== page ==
: how to do the one- and two-way reliability analyses with the mixed model in SPSS.
SPSS_Rely_Mixed_Model.xlsx: spreadsheets with the analyses and with a dataset in long form to import into SPSS for mixed modeling.

The new controlled-trial files
controlled trial in SPSS.docx
: how to analyze a controlled trial with the mixed model in SPSS using change scores.
controlled trial in SPSS.xlsx: the dataset to import into SPSS.
xParallelGroupsTrial.xls: the Sportscience spreadsheet with the same data, annotated a little for comparison with the SPSS analysis.


"The Intervention is Possibly Beneficial (and most unlikely harmful)"

Will G Hopkins, Alan M Batterham. Institute for Sport Exercise and Active Living, Victoria University, Melbourne, Australia; School of Health and Social Care, University of Teesside, Middlesbrough, UK. Email. Sportscience 19, ii, 2015 ( Published Sept 2015. ©2015

The title of this item was the way Alan Batterham and I introduced a short article on a "hot topic in statistics" we were invited to contribute to the Autumn issue of The Sport and Exercise Scientist, the quarterly magazine of the British Association of Sport and Exercise Sciences. The issue went live for members of BASES recently, so we can now make it available here.

The point of the title is, of course, that it's the kind of outcome you can get with magnitude-based inference and the kind of outcome that allows you to make properly informed clinical decisions, but it's NOT the kind of outcome you get with null-hypothesis significance testing. To read the article (~1000 words), click here.


Science and Triathlon Conference Report

Rita M Malcata, Will G Hopkins. High Performance Sport NZ, Auckland NZ; Institute for Sport Exercise and Active Living, Victoria University, Melbourne, Australia. Email. Reviewer: Paul Laursen, High Performance Sport NZ, Auckland NZ. Sportscience 19, ii-iii, 2015 ( Published Dec 2015. ©2015

A subdued Paris one week after the terrorist attacks that left 130 dead was the venue for this international conference on 26-27 November. The conference was hosted by INSEP, the French National Institute for Sport Expertise and Performance. Two of the invited speakers didn't turn up, owing to concerns about safety. There were only 19 abstracts, consisting mainly of coaches' experiences, case studies, and literature reviews. The abstracts are not available at the conference website.

Several presenters emphasized the importance of strength training for endurance athletes. Darren Smith, an international coach and former physiologist with Australian and English Institutes of Sport, described his progression through various kinds of strength training towards a "very successful phase where only body weight exercises were used," and noted that "the more elite an athlete becomes, the more a case-study approach is warranted." Ińigo Mujika of the University of the Basque Country cited recent research showing that strength training enhances endurance performance via several likely mechanisms (Scand J Med Sci Sports 24, 603-612, 2014). Keith Barr of the University of California Davis was one of the no-shows, but in his abstract he cited a study in which strength training decreased overuse injuries common in triathlon by up to one-third (Br J Sports Med 48, 871-877, 2014).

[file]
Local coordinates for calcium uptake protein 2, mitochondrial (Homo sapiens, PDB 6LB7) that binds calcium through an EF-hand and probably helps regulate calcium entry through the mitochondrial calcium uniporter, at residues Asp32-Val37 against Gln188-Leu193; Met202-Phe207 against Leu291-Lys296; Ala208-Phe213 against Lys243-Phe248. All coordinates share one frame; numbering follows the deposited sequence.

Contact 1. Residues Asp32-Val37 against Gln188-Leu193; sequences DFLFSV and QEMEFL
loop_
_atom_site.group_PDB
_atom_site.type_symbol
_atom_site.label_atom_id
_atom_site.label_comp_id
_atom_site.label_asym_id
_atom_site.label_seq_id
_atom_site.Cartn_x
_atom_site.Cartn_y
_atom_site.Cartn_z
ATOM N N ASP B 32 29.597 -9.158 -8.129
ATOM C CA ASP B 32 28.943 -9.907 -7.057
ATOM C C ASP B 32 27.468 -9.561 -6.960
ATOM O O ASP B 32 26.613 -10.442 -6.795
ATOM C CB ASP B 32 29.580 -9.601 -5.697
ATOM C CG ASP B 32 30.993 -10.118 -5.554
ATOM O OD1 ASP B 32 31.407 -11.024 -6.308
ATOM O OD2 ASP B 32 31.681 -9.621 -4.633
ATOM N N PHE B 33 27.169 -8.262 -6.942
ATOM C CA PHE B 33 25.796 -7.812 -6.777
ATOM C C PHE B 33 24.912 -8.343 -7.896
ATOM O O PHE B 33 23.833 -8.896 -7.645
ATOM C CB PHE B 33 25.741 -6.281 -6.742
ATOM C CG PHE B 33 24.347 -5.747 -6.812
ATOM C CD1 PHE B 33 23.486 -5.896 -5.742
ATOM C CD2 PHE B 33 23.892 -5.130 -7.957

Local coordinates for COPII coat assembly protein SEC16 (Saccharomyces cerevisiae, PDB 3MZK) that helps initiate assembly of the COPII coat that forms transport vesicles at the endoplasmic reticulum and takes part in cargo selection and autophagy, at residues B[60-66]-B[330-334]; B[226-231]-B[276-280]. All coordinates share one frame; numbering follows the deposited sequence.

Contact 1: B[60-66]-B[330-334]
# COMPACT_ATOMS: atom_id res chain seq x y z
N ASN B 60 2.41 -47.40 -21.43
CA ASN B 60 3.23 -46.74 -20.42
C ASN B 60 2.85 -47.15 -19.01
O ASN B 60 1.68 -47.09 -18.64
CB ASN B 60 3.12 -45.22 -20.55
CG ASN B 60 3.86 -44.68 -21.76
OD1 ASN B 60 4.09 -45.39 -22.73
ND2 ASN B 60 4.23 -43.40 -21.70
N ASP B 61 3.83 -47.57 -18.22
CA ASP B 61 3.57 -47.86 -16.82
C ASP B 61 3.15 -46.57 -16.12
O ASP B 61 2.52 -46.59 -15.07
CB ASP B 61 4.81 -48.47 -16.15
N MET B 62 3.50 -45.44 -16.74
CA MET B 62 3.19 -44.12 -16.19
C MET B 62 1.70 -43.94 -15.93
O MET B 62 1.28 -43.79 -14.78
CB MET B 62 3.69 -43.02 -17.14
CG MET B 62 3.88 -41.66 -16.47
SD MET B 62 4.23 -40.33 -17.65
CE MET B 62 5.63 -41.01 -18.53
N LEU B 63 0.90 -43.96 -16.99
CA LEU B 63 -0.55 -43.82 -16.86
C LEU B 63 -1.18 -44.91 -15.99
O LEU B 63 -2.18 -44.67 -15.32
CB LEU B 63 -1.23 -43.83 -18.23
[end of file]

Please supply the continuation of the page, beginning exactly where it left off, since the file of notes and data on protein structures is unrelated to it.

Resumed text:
Laurie-Anne Marquet, a PhD student from INSEP, presented a study from her thesis on nutrition and performance. Periodizing carbohydrate intake during a 3-wk training block by “sleeping low” and completing the first training session in a fasted state improved 10-km running performance of well-trained triathletes by 2.9% compared to 0.0% for control. The same study was presented at ECCS in 2014

Several presentations on training prescription and monitoring contained nothing new, but Anael Aubry, another INSEP PhD, presented a recent study (Med Sci Sports Exerc 46, 1769-1777, 2014) demonstrating that greater gains in performance can be achieved with supercompensation when the training preceding a taper is not so intense that it results in functional overreaching (impaired performance from too much fatigue). This work was first presented at the 2014 ECSS conference.

When the swim phase is in quite cold water (12 °C), Mike Tipton of the University of Portsmouth reported that some triathletes can exhibit a strong cold-shock response, even when wearing wetsuits. Training by repeated immersion can attenuate the cold shock, which raises the interesting but unanswered question of whether such training would enhance performance in either Olympic-distance or Ironman triathlons.

Does training in the heat enhance endurance performance at normal ambient temperature? In collaboration with a number of groups (Christophe Hausswirth, INSEP; Paul Robach, French National School of Ski and Alpinism; Aaron Coutts, Rob Duffield, Sydney University of Technology), Yann Le Murr showed that after an 11-day heat-training camp and a 12-day taper, 14 sub-elite cyclists improved their 20-km mean cycling time-trial power output by ~7.5%, whereas 8 other cyclists performing similar training at normal temperature improved by only 3.0%. Not surprisingly there was an even greater improvement for performance in the heat. There was a similar finding in a study presented at ECSS this year. A heat camp before the Rio Olympics is a must.